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Special Hobby 1/72 scale X-1A/D "Second Generation" aircraft

Kit: No. HS72160
Scale: 1/72
Manufacturer: Special Hobby, from Squadron Mail Order, 877-414-0434,
Price: $25.50
Comments: Injection-molded, 65 parts (3 resin, 12 photoetched-metal), decals
Pros: Good exterior detail; fine photoetched-metal parts; excellent decals; good fit; accurate shapes
Cons: Poor fit of cockpit components; main landing gear difficult to install
Issue Published: May 2008
The "second generation" Bell X-1 included three enlarged research craft: the X-1A, X-1B, and X-1D. (A fourth, the X-1C, was cancelled before construction.) These aircraft were developed to investigate aerodynamic heating, stability, reaction controls, and weapons release at Mach 2 and high altitude.

Coming on the heels of Special Hobby's X-1E, the stretched X-1A features accurate shapes, fine exterior detail, and top-notch decals.

The cockpit interior is well-detailed and features photoetched-metal seat harnesses and rudder pedals.

The canopy is molded in one piece, so if you wanted to show off the interior you'd have to cut the canopy away from the windscreen and cobble a hinge and opening mechanism. If you don't want to go to that trouble, don't get too worked up on finishing the interior - you won't be able to see much through the canopy. I found the cockpit side walls interfered with the installation of the tub. Once that was straightened out, the fuselage halves fit fine.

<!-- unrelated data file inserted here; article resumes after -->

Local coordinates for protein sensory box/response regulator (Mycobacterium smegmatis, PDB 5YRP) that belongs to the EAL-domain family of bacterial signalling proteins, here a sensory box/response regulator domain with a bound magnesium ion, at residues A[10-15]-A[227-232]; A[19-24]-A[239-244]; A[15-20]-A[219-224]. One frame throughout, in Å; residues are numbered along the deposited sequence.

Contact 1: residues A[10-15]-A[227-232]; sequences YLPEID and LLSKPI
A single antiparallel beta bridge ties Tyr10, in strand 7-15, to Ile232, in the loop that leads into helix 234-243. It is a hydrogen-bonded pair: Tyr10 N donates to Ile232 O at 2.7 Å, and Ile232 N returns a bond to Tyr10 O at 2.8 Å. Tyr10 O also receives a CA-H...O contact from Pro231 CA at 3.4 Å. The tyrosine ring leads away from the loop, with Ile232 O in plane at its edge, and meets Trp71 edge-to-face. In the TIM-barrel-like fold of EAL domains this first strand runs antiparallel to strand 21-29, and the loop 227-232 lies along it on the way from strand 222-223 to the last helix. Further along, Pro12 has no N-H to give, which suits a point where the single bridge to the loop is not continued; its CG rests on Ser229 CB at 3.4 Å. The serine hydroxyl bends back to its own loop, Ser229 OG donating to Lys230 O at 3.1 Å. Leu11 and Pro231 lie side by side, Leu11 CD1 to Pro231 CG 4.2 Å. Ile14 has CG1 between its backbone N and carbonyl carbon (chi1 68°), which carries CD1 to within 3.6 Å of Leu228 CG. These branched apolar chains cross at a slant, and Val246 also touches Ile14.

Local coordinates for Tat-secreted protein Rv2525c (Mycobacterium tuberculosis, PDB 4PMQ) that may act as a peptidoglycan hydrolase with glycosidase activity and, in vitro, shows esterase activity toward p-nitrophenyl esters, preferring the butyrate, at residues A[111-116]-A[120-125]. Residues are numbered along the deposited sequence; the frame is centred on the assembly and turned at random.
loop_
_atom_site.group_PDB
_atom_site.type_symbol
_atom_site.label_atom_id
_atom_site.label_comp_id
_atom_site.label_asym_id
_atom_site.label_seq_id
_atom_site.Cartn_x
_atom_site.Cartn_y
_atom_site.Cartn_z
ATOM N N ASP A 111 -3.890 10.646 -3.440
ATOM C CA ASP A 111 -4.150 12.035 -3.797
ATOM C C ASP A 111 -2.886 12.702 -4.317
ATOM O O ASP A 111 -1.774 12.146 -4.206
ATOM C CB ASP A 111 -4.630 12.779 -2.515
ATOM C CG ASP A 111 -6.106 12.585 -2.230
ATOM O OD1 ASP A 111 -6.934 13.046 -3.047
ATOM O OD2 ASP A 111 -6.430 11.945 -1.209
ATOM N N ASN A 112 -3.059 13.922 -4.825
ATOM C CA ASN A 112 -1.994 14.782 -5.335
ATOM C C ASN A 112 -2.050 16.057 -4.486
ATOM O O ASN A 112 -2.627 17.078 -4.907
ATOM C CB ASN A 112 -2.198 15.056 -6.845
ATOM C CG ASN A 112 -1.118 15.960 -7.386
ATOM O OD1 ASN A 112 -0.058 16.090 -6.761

The trickiest part of the assembly was the main landing gear. As on the X-1E kit, each main strut has two sections: One attaches to the bottom of the well, the other to a bar that is installed in the top of the well. Since the parts don't fit well, it's difficult to align the gear.

I painted the model with SnJ's Spray Metal and a bit of its polishing powder. The decal sheet is the highlight of the kit: Beautifully printed and obviously well-researched by an X-planes fan, it provides markings for the X-1A in four stages of its test-flying career, and one set for the X-1D that was destroyed on its first powered flight. The attention to detail even goes so far as to include two sets of the large "X-1A" labels on the nose, each set subtly different from the other.

This model didn't need weight in the nose. Final assembly included adding the instrumentation probes. The instructions show probes on each wingtip and one under the nose, but photos during the USAF testing show the wingtip probes were present; later, during the NACA stage, the wingtip probes were gone and the nose probe installed.

The best reference available on the entire X-planes series is Jay Miller's The X-Planes - X-1 to X-45 (Midland). Only 22 hours were needed to finish the silvery stretched X-1A, and it contrasts well with my orange X-1 and white X-1E. Now, I hope Special Hobby can bring out an accurate Bell X-2.

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